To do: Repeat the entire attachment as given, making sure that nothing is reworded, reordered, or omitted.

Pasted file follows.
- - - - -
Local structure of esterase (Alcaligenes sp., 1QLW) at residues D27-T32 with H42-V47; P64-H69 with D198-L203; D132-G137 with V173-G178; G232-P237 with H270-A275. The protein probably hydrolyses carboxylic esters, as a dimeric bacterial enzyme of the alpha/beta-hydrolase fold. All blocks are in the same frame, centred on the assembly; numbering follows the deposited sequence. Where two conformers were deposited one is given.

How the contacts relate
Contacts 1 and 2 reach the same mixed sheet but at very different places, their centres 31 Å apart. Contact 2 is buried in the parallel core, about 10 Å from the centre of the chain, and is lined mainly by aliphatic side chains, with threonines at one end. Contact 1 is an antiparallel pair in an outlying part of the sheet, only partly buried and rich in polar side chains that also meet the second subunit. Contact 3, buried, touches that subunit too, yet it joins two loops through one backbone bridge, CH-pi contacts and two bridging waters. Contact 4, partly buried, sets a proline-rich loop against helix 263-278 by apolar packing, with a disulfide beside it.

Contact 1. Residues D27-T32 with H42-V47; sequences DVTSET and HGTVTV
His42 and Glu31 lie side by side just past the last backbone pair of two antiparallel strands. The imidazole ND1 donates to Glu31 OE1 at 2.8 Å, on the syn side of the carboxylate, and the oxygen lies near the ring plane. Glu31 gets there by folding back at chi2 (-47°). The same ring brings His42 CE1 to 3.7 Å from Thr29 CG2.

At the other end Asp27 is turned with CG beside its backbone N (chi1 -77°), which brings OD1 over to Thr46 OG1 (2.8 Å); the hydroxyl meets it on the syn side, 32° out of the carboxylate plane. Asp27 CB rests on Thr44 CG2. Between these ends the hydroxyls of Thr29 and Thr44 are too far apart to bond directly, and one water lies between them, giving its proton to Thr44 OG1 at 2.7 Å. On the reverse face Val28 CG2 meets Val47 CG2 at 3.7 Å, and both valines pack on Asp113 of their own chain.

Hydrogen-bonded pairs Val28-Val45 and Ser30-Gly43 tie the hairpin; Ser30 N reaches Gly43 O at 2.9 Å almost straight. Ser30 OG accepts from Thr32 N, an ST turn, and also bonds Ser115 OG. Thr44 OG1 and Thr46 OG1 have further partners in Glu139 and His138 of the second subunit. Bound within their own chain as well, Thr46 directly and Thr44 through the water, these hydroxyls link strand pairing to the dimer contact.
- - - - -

Local structure of esterase (Alcaligenes sp., 1QLW) at residues D27-T32 with H42-V47; P64-H69 with D198-L203; D132-G137 with V173-G178; G232-P237 with H270-A275. The protein probably hydrolyses carboxylic esters, as a dimeric bacterial enzyme of the alpha/beta-hydrolase fold. All blocks are in the same frame, centred on the assembly; numbering follows the deposited sequence. Where two conformers were deposited one is given.

How the contacts relate
Contacts 1 and 2 reach the same mixed sheet but at very different places, their centres 31 Å apart. Contact 2 is buried in the parallel core, about 10 Å from the centre of the chain, and is lined mainly by aliphatic side chains, with threonines at one end. Contact 1 is an antiparallel pair in an outlying part of the sheet, only partly buried and rich in polar side chains that also meet the second subunit. Contact 3, buried, touches that subunit too, yet it joins two loops through one backbone bridge, CH-pi contacts and two bridging waters. Contact 4, partly buried, sets a proline-rich loop against helix 263-278 by apolar packing, with a disulfide beside it.

Contact 1. Residues D27-T32 with H42-V47; sequences DVTSET and HGTVTV
His42 and Glu31 lie side by side just past the last backbone pair of two antiparallel strands. The imidazole ND1 donates to Glu31 OE1 at 2.8 Å, on the syn side of the carboxylate, and the oxygen lies near the ring plane. Glu31 gets there by folding back at chi2 (-47°). The same ring brings His42 CE1 to 3.7 Å from Thr29 CG2.

At the other end Asp27 is turned with CG beside its backbone N (chi1 -77°), which brings OD1 over to Thr46 OG1 (2.8 Å); the hydroxyl meets it on the syn side, 32° out of the carboxylate plane. Asp27 CB rests on Thr44 CG2. Between these ends the hydroxyls of Thr29 and Thr44 are too far apart to bond directly, and one water lies between them, giving its proton to Thr44 OG1 at 2.7 Å. On the reverse face Val28 CG2 meets Val47 CG2 at 3.7 Å, and both valines pack on Asp113 of their own chain.

Hydrogen-bonded pairs Val28-Val45 and Ser30-Gly43 tie the hairpin; Ser30 N reaches Gly43 O at 2.9 Å almost straight. Ser30 OG accepts from Thr32 N, an ST turn, and also bonds Ser115 OG. Thr44 OG1 and Thr46 OG1 have further partners in Glu139 and His138 of the second subunit. Bound within their own chain as well, Thr46 directly and Thr44 through the water, these hydroxyls link strand pairing to the dimer contact.